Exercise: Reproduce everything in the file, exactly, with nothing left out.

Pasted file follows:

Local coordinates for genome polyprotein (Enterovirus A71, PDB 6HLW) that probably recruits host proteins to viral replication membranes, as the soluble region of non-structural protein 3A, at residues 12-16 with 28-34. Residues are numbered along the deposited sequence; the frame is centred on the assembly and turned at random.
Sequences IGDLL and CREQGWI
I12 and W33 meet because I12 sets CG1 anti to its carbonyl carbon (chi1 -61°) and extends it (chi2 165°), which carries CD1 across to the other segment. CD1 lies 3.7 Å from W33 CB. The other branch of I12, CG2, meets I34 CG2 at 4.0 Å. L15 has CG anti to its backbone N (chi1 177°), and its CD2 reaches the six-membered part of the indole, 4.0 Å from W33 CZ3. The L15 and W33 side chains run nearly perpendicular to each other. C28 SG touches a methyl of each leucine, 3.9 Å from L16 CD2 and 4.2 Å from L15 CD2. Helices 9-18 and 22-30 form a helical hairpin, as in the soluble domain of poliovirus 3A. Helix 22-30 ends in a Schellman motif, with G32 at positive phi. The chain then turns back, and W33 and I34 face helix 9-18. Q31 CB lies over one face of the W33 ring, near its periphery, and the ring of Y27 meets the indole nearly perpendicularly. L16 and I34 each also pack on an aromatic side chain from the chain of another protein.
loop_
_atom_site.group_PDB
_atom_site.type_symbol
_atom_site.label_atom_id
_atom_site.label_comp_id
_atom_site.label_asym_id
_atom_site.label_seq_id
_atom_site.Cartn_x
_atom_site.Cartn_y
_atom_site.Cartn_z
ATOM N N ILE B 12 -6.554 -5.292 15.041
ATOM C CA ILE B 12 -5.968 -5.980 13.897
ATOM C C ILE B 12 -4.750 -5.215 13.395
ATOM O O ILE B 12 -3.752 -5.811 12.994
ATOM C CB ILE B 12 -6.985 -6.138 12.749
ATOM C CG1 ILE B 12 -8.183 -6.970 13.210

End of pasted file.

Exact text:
Local coordinates for genome polyprotein (Enterovirus A71, PDB 6HLW) that probably recruits host proteins to viral replication membranes, as the soluble region of non-structural protein 3A, at residues 12-16 with 28-34. Residues are numbered along the deposited sequence; the frame is centred on the assembly and turned at random.
Sequences IGDLL and CREQGWI
I12 and W33 meet because I12 sets CG1 anti to its carbonyl carbon (chi1 -61°) and extends it (chi2 165°), which carries CD1 across to the other segment. CD1 lies 3.7 Å from W33 CB. The other branch of I12, CG2, meets I34 CG2 at 4.0 Å. L15 has CG anti to its backbone N (chi1 177°), and its CD2 reaches the six-membered part of the indole, 4.0 Å from W33 CZ3. The L15 and W33 side chains run nearly perpendicular to each other. C28 SG touches a methyl of each leucine, 3.9 Å from L16 CD2 and 4.2 Å from L15 CD2. Helices 9-18 and 22-30 form a helical hairpin, as in the soluble domain of poliovirus 3A. Helix 22-30 ends in a Schellman motif, with G32 at positive phi. The chain then turns back, and W33 and I34 face helix 9-18. Q31 CB lies over one face of the W33 ring, near its periphery, and the ring of Y27 meets the indole nearly perpendicularly. L16 and I34 each also pack on an aromatic side chain from the chain of another protein.
loop_
_atom_site.group_PDB
_atom_site.type_symbol
_atom_site.label_atom_id
_atom_site.label_comp_id
_atom_site.label_asym_id
_atom_site.label_seq_id
_atom_site.Cartn_x
_atom_site.Cartn_y
_atom_site.Cartn_z
ATOM N N ILE B 12 -6.554 -5.292 15.041
ATOM C CA ILE B 12 -5.968 -5.980 13.897
ATOM C C ILE B 12 -4.750 -5.215 13.395
ATOM O O ILE B 12 -3.752 -5.811 12.994
ATOM C CB ILE B 12 -6.985 -6.138 12.749
ATOM C CG1 ILE B 12 -8.183 -6.970 13.210